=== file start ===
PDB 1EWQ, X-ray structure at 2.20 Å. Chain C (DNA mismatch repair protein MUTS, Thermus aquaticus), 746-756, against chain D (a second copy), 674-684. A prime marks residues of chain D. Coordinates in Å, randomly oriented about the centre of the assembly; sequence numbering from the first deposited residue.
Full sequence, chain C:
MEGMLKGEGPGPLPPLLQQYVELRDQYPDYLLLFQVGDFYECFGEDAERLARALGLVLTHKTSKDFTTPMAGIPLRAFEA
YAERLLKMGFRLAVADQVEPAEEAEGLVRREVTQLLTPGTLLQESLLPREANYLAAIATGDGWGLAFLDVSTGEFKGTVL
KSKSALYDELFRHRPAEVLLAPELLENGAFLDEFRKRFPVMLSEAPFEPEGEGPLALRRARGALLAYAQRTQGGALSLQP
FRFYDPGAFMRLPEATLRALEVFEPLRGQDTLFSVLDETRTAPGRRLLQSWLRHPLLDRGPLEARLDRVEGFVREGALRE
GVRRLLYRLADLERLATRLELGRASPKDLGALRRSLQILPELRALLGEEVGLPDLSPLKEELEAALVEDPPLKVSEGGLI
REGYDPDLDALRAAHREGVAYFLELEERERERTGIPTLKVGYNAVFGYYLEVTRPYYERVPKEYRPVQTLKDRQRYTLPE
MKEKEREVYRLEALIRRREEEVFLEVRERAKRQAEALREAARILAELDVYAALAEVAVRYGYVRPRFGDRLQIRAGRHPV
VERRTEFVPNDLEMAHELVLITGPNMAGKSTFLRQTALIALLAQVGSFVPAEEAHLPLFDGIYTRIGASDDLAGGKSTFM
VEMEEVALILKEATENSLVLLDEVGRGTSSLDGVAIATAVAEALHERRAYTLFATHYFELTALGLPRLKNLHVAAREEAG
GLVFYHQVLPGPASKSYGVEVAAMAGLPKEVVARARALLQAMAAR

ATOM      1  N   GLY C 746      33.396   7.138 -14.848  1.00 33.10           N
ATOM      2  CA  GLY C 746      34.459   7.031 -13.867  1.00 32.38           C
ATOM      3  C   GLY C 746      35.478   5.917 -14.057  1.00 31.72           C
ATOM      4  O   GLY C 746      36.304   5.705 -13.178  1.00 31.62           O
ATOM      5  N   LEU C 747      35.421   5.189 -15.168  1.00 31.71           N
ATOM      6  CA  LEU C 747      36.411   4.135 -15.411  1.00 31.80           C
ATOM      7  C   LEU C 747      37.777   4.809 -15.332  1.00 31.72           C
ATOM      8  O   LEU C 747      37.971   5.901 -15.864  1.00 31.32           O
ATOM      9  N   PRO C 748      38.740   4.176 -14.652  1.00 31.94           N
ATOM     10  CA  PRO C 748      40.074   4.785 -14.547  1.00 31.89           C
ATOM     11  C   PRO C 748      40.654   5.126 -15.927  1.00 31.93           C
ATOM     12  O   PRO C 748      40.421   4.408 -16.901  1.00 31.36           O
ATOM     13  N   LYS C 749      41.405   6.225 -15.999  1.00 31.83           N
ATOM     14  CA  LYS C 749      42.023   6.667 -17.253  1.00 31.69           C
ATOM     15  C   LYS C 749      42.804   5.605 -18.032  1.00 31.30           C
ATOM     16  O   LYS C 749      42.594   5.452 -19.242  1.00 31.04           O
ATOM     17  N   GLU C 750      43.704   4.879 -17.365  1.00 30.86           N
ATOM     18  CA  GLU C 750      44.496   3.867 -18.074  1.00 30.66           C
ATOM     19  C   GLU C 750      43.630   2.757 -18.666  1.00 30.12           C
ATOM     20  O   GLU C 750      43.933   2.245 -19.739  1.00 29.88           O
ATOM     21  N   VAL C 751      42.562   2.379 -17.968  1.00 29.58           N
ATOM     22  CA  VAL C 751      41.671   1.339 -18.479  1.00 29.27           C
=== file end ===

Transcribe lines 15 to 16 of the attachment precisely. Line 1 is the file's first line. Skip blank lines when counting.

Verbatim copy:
ATOM      3  C   GLY C 746      35.478   5.917 -14.057  1.00 31.72           C
ATOM      4  O   GLY C 746      36.304   5.705 -13.178  1.00 31.62           O